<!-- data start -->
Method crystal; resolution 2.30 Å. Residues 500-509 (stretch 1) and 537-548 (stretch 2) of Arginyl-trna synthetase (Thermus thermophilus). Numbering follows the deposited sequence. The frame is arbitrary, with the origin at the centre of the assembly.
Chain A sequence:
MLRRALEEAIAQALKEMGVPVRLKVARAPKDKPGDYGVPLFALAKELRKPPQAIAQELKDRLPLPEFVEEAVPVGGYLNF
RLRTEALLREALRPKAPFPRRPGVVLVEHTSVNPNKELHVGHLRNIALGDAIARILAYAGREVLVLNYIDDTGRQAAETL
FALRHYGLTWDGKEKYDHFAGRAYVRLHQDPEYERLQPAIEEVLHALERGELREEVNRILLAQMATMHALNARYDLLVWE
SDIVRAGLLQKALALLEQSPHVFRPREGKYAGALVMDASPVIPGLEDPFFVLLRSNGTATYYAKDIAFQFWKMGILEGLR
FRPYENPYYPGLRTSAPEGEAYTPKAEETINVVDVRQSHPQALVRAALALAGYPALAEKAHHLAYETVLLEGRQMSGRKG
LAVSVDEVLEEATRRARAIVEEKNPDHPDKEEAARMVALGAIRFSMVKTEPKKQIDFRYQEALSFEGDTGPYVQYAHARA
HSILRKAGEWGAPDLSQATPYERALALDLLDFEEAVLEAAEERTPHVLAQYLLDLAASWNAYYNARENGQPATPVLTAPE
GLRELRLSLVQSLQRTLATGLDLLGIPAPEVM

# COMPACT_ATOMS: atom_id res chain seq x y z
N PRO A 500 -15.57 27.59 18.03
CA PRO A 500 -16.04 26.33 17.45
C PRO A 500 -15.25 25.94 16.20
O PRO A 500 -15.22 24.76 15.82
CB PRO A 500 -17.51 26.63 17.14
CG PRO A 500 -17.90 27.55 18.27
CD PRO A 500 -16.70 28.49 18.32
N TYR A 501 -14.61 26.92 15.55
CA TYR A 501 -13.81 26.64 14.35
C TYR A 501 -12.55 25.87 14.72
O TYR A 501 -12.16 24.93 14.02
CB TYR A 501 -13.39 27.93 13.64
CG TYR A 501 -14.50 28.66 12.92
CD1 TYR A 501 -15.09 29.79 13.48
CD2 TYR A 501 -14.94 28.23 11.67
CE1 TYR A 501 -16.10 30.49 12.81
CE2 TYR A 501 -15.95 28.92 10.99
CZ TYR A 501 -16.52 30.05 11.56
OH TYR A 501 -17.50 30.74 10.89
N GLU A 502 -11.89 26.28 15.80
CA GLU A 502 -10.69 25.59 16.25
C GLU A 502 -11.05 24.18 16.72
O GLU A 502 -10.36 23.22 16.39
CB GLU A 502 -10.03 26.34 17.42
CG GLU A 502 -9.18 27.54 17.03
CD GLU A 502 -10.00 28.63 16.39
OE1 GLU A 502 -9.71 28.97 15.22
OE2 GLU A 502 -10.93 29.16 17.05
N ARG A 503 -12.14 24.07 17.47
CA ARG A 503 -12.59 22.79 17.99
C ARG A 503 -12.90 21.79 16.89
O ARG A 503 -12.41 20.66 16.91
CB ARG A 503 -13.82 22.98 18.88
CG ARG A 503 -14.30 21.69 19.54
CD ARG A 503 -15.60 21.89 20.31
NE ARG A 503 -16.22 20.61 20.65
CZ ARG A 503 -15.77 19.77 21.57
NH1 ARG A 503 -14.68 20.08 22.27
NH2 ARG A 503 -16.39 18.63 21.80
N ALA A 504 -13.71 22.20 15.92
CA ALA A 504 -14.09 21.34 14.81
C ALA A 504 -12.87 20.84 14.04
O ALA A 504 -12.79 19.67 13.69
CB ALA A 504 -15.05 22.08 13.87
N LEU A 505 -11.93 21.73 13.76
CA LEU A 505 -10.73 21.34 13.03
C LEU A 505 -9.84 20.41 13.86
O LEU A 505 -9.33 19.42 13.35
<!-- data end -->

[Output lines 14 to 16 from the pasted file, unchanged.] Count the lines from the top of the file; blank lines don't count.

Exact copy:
C PRO A 500 -15.25 25.94 16.20
O PRO A 500 -15.22 24.76 15.82
CB PRO A 500 -17.51 26.63 17.14